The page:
Thursday, October 31, 2013

Countdown To Halloween: "A Hallowe'en Party" (1896)

"Pumpkin Carving", Benjamin Franklin Reinhart, 1872  (via)
It's Halloween! Which means we've come to the end of the Countdown for another year. There's still time to take in the glory of Benjamin Franklin Reinhart's pumpkin carvers, above, another illustration that comes courtesy of the American Antiquarian Society. It also means it's time for a party - Caroline Ticknor's "A Hallowe'en Party" (1896), to be precise.

Tuesday, October 29, 2013

Countdown to Halloween: War Wounds

Today, a Halloween story from Godey's Lady's Book and Magazine in 1870, in which the emerging holiday touches upon the trauma of the Civil War and the project of reunion.

Friday, October 25, 2013

Countdown to Halloween: Pumpkins Redux

"Pumpkin Time", H. Harring after Benjamin Champney for L. Prang & Co., 1872, via
It's about time we saw some pumpkins on this Countdown - so make sure you click the image above to get a good look at a chromolithograph of Benjamin Champney's "Pumpkin Time", from 1872, courtesy of the American Antiquarian Society. There's also a nice blog post on this image, here. But that's not the only pumpkin delight on offer today.

Thursday, October 17, 2013

Countdown to Halloween: Walter Scott, "Tam Lin", and "Thomas the Rhymer"; or, Scary Fairies

"The Young Tamlane"
Fairies and old ballads - for various reasons, none of which we need to go into right now, I've been thinking a lot about both over the last little while. So today's post features two old - very old - ballads that feature fairy folk - one which reaches its climax, no less, on Halloween. And, what's more, it's Walter Scott who'll serve as our guide to these supernatural misadventures.

Tuesday, October 8, 2013

Countdown to Halloween: The Sleepy Hollow Variations

Norman Rockwell's "Ichabod Crane"
It's not often that this blog syncs so neatly with contemporary popular culture (obviously, anyway). But on Wednesday October 9th, Sleepy Hollow, a new ongoing series based (oh so loosely) on Washington Irving's 1820 story "The Legend of Sleepy Hollow", premieres on Universal UK. It looks delightfully gonzo: the character of Ichabod Crane (now a Revolutionary War hero, it seems) wakes up in the twenty-first century (Rip Van Winkle style - see what they did there?) to battle the headless horseman. Great television premise or the greatest television premise? I can't wait. It seems like an intriguing off-shoot of the contemporary vogue for revisiting nineteenth century moments - Hell on Wheels and Copper on the small screen, Django, Lincoln, The Lone Ranger on the big, off the top of my head. I'm sure there are more. What goes around comes around, of course - but why now, I wonder?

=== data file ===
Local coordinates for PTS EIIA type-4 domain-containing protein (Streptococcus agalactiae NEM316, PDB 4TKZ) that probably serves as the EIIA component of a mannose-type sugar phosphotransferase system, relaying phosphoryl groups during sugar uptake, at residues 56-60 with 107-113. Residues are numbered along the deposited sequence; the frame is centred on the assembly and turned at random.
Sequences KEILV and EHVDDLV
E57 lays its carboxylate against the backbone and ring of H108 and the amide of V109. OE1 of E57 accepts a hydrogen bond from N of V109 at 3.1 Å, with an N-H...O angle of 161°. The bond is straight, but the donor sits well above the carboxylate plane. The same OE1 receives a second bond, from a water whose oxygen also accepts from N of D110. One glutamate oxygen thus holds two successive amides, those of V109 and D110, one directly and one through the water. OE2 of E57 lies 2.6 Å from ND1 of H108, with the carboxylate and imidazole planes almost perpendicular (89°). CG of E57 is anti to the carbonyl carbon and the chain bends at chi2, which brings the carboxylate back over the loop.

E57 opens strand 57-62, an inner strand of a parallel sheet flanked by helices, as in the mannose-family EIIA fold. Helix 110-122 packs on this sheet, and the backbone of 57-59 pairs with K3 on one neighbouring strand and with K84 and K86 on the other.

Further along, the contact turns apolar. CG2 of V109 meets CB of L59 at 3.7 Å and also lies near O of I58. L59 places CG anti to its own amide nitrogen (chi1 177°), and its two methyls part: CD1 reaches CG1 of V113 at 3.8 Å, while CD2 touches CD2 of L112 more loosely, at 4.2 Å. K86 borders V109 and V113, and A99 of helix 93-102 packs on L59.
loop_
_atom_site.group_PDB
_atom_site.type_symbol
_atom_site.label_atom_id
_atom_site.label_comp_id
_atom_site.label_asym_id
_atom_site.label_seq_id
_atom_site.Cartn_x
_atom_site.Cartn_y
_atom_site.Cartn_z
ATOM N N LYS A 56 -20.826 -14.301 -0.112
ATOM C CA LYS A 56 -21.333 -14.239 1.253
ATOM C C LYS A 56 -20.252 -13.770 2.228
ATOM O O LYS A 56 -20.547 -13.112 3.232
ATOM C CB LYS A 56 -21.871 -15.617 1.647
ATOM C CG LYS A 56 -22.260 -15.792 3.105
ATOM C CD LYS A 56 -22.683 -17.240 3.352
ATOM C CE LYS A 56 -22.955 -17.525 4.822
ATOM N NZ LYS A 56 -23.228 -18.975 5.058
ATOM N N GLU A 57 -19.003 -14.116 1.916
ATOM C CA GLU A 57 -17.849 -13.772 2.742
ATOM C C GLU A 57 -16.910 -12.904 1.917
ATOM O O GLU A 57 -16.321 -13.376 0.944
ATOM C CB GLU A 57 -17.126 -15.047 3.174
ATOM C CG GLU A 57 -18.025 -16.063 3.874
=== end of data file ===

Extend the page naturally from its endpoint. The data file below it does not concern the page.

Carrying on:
Regardless, this seemed like a good enough prompt to finally rope "The Legend of Sleepy Hollow" into this Halloween countdown, and think a little bit about its persistence in American culture - like Norman Rockwell's great depiction of Ichabod, left. If you've never read it, here it is in an 1821 John Murray edition.

Sunday, October 6, 2013

Countdown to Halloween: "The Lemur, A Halloween Divertimento" (1822)

Blackwood's Magazine was the unrivalled home of Gothic terror in the early nineteenth century, which makes it rich pickings for those looking for antiquarian thrills at this time of year. Today, however, I'm highlighting a bona fide Halloween treat from Blackwood's, in name as well as substance - "The Lemur, A Halloween Divertimento", published in both the November and December issues in 1822.

Thursday, October 3, 2013

Countdown to Halloween: "The Forest Fairies' Fount" (1829)

And so it begins - with a lost gem, an early American Halloween poem from 1829 that not only connects us back to the beginning of last year's Countdown but also comes with its own sad story.

Tuesday, October 1, 2013

Countdown to Halloween 2013

"Autumn Leaves", John Everett Millais, 1856 (via)
The leaves are turning, the nights are drawing in - so it's time for a little antiquarian spookiness. Yes, the American Scrapbook Countdown to Halloween 2013 starts here. Last year, I had a lot of fun and learned much more than I expected. Please do revisit those posts, all available here, and make sure to catch the post that I put together for the I. B. Tauris blog summing up the experience. Who knows what this October will bring? (Apart from fewer posts, of course - that's pretty much guaranteed.) Make sure to check out some of the other blogs taking part - almost 200 of them, and counting. Stay tuned.